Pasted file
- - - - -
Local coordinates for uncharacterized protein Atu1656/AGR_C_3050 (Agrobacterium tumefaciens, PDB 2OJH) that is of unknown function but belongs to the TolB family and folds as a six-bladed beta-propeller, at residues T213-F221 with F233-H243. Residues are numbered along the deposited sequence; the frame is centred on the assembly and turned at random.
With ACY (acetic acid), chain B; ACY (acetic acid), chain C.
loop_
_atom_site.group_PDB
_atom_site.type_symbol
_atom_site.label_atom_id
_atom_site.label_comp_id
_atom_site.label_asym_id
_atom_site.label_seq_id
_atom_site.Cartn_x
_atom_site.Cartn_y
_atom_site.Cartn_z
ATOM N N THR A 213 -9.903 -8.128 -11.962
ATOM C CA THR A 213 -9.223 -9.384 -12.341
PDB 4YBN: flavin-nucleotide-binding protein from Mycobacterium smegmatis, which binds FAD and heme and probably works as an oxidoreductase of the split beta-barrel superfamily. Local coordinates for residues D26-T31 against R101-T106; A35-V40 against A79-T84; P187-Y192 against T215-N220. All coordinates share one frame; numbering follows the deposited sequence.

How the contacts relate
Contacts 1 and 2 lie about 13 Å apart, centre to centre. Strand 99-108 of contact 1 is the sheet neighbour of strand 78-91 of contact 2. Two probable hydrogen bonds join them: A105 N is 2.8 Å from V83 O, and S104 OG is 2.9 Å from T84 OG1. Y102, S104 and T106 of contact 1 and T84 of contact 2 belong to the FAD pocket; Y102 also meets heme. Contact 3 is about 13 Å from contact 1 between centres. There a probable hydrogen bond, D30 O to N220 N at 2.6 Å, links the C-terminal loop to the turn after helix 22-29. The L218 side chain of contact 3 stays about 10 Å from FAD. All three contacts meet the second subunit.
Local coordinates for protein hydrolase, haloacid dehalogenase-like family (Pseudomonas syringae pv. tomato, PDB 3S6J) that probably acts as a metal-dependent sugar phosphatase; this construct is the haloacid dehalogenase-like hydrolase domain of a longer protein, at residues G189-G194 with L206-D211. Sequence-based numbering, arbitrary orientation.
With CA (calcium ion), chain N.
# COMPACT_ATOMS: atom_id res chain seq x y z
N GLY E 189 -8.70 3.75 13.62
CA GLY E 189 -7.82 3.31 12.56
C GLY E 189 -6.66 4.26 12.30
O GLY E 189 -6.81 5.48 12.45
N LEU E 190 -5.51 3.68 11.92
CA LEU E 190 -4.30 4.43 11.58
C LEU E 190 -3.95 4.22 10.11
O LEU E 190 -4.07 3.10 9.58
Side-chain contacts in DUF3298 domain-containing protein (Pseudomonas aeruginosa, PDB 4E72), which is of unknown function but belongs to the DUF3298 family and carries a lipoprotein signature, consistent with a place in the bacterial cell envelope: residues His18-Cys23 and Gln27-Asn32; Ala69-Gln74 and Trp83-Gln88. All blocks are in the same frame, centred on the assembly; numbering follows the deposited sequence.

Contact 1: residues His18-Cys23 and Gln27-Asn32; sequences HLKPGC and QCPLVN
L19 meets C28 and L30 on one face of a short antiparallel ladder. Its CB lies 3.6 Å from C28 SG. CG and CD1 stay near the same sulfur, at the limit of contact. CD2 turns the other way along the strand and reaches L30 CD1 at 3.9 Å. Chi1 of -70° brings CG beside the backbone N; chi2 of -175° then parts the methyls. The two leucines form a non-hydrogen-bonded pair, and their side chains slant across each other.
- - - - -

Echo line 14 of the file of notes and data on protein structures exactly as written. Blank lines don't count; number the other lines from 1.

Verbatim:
ATOM C CA THR A 213 -9.223 -9.384 -12.341